“You don’t know what I need, and what’s interesting is I don’t know.”
–Justice Stephen Breyer
The Internet of Things holds enormous promise. I recently had the opportunity to moderate a panel hosted by the Institute for Education in Washington, DC, featuring Aneesh Chopra, the first-ever Chief Technology Officer of the United States, as well as Dr. Joe Polastre, Dr. Sokwoo Rhee, and Geoff Mulligan, each of whom recently completed tours of duty as Presidential Innovation Fellows with the White House.* It was particularly meaningful to hold the conversation amidst an audience that included Ambassadors from around the world, leading journalists, and a variety of DC thought-leaders eager to engage with this increasingly important topic.
The Internet of Things (IoT) may go by many names, but at its core the concept refers to embedded sensors in the built environment that are networked together to share information directly from machine-to-machine. Ultimately, impact comes not from the ubiquity of data, but through its combination with connected computing power that can transform those data building blocks into action. As Microsoft CEO Satya Nadella has said, “The era of ambient intelligence has begun, and we are delivering a platform that allows companies of any size to create a data culture and ensure insights reach every individual in every organization.”
Yes, IoT can make feedback loops faster, create smarter infrastructure and cities, automate tedious processes to save time and money. But what is so incredibly exciting about this growing suite of innovations is the impact on people’s lives. Mulligan put the concept into perspective, noting that while the internet’s original function has been to allow people to talk with each other, now it is allowing machines and devices to communicate. Just as the internet laid the groundwork for an information revolution, so can a sensor-connected network of technologies have a similar impact – one that will save lives, democratize access to goods, and fuel economic growth.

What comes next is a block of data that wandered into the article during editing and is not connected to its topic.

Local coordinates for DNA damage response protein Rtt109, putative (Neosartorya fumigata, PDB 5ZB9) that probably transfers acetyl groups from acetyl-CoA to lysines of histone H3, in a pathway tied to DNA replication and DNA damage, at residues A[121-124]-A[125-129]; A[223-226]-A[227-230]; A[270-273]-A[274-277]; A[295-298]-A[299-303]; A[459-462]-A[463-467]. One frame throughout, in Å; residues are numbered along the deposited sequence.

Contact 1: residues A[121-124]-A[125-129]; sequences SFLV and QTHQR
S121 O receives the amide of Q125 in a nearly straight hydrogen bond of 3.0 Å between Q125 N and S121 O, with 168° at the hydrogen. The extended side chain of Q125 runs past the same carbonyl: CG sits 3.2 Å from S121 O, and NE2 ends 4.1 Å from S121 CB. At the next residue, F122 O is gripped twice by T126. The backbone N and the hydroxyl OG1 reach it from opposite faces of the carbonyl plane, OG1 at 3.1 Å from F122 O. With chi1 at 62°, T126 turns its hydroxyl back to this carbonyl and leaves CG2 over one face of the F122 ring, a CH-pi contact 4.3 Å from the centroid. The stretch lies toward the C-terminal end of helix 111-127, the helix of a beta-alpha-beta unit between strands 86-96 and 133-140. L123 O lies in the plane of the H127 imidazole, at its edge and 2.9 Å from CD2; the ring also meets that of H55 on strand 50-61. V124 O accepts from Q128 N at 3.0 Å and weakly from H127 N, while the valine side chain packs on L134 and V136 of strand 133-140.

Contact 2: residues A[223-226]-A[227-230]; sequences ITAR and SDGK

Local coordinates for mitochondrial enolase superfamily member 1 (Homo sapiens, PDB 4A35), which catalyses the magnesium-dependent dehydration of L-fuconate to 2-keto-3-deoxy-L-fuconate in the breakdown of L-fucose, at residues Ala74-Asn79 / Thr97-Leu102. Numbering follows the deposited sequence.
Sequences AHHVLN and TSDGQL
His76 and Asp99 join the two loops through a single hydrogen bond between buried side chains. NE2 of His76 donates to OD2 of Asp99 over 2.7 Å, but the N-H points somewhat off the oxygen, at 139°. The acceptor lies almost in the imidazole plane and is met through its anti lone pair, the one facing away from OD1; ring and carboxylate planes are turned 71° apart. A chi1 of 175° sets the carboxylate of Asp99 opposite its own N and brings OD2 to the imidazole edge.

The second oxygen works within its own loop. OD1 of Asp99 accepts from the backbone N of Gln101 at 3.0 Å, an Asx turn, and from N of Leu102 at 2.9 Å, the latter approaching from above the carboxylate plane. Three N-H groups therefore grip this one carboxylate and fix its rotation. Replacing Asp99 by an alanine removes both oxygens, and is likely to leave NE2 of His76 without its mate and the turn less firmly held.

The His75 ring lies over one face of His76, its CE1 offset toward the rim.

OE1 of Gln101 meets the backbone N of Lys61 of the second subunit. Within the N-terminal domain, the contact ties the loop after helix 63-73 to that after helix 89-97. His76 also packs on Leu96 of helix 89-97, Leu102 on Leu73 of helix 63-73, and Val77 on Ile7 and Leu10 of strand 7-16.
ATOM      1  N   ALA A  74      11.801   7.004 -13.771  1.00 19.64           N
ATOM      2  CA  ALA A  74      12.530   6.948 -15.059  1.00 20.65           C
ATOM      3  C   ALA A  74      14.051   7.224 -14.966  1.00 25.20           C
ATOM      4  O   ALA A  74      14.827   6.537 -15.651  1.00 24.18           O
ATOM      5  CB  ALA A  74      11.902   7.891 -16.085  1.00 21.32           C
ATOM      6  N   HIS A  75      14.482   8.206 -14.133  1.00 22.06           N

But that revolution won’t occur on its own. It requires entrepreneurs and companies to incorporate an IoT strategy in their business models and operations. Importantly, it also requires government. At the core of the discussion was the question of how, exactly, government should play a role. Discussion centered not just on funding, but also on government’s potential role as convener. Supreme Court Justice Stephen Breyer voiced concern that governmental hands in cultivating innovation might undermine a competitive market system, saying, “You don’t know what I need, and what’s interesting is I don’t know. And everybody in the government has different needs…” Furthermore, he pointed out that the “tunnel vision” of large institutions might precondition them to be inherently anti-innovation.
Chopra responded by distinguishing between a top-down control structure and an open innovation approach. One example of a government taking an open innovation approach could be found in Chopra’s experience convening chief information officers of large energy companies to “get consensus on the standard” around providing users with energy consumption data. The result is called “Green Button” and it is now helping over 100 million Americans gain digital access to their energy usage information as well as the 21st century tools that can help them save money and reduce energy consumption. Additional examples of the open innovation approach to government can be found in Chopra’s new book, Innovative State.
As a society, we are faced with increased complexity and greater distribution of capability, meaning that society’s biggest issues can best be addressed through collaborative cross-sector approaches. When considering IoT policies, we should keep in mind the potential that this framework of government as facilitator offers to empower individuals, entrepreneurs, and businesses to solve problems more effectively. At the same time, we must help create an environment in which every organization – including governments – can adopt IoT strategies to drive efficiency in their own operations. Microsoft has been front and center in helping people and businesses incorporate strategies which leverage the Internet of Things. Our Technology & Civic Innovation team looks forward to partnering actively to further develop smarter and more responsive 21st century communities.
*Full disclosure: As co-founder of the Presidential Innovation Fellows, I am very much a fan of the program and its people.
Tags: Aneesh Chopra, Business, Civic Tech, Data, DC, Dr. Joe Polastre, Dr. Sokwoo Rhee, Energy, Geoff Mulligan, government, Green Button, Innovation, Innovative State, Institute for Education, IoT, John Paul Farmer, Justice Steven Breyer, Microsoft, Microsoft New York, Open Innovation, Presidential Innovation Fellows, Satya Nadella, Technology, Technology & Civic Innovation, The Internet of Things, US Chief Technology Officer, Washington, White House